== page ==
Trying to get past the ‘starving artist’ syndrome at Arts Alive

The crowds are very different at car shows and art events, but both offer lots of interesting people to meet.

I have to shift gears this week. For the past two weekends, I’ve been sitting at car shows in White Rock and Cloverdale with my old truck. This next weekend I will be selling art, books and poetry at Arts Alive in Downtown Langley. Two different crowds, different conversations, but both offer a great chance to meet new people.

At the car shows, we sit under our shade canopy with an old metal Coke cooler full of pop and munchies. We discuss tires and transmissions, engines and upholstery, polish and paint jobs. People stop by and tell stories about the vehicles they had or the cars they learned to drive in.

Oldies music blasts out of DJ booths and the occasional live band livens up the afternoon. It’s noisy and often smells like rubber or exhaust, but the day ends with plaques and trophies, and we all go home happy.

Art shows or craft fairs are considerably different. The music is softer with maybe even a bit ethnic fare blended in. You can talk quietly to prospective customers with a harp or flute in the background. We talk about colour and texture, rhymes and stanzas.

It is more like a country fair, and the bright colours of the tents and vendors displays create a festival atmosphere. Here as well, we meet new people. If the day ends with a few sales, that is a bonus.

Selling is an interesting topic. This year at one of the car shows, a man walked around my truck two or three times and asked how much I would sell it for. When I told him it was not for sale, he replied, “I will pay you any price you ask.” I told him I had had the truck for a long time and I didn’t want to part with it.

This weekend I am hoping for people to buy, but in the past, not a lot of money exchanges hands over my craft fair tables. I had lunch with a professional saleswoman one day. She has sold, cars, furniture and appliances all her life and I thought she may have some tips.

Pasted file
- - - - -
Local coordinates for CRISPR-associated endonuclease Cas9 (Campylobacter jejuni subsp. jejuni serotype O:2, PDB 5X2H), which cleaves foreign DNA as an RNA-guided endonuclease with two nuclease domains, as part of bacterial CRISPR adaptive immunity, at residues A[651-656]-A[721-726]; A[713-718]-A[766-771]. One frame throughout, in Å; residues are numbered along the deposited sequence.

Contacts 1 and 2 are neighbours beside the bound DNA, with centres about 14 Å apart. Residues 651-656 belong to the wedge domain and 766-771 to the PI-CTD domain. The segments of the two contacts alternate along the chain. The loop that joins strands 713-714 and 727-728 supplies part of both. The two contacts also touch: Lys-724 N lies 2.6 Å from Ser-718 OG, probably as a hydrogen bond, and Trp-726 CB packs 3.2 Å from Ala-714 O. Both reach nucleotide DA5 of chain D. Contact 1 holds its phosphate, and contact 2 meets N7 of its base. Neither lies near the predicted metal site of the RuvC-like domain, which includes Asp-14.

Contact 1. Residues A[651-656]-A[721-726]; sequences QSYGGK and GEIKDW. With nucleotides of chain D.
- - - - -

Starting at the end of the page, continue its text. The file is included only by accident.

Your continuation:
Smiling, she told me that creative people make the worst sales people.

“When someone says they like your work, you have been paid whether they pay money  for it or not. Creative people need validation of their work and, to them, praise is as good as gold. Hence the term, ‘starving artist.’”

She says I have to be more aggressive. When someone sits in a chair in her showroom, she considers it sold and begins discussing colour, which room they will put it in and do they want it delivered. It becomes their chair.

When someone tells me they like the cover of my poetry book, I’m supposed to put two in a bag and start writing up their invoice. I’m still thanking them for their comment on the nice cover as they walk away without a book.

I enjoy my varied lifestyle wherein one day I’m changing engine oil and the next day I’m writing a new chapter. If the summer goes by and I still have my truck and all my books and poetry, I won’t feel bad.

The conversations I will have shared  over the summer didn’t cost a dime, but the dividends will pay off for ever. At least that’s what McGregor says.

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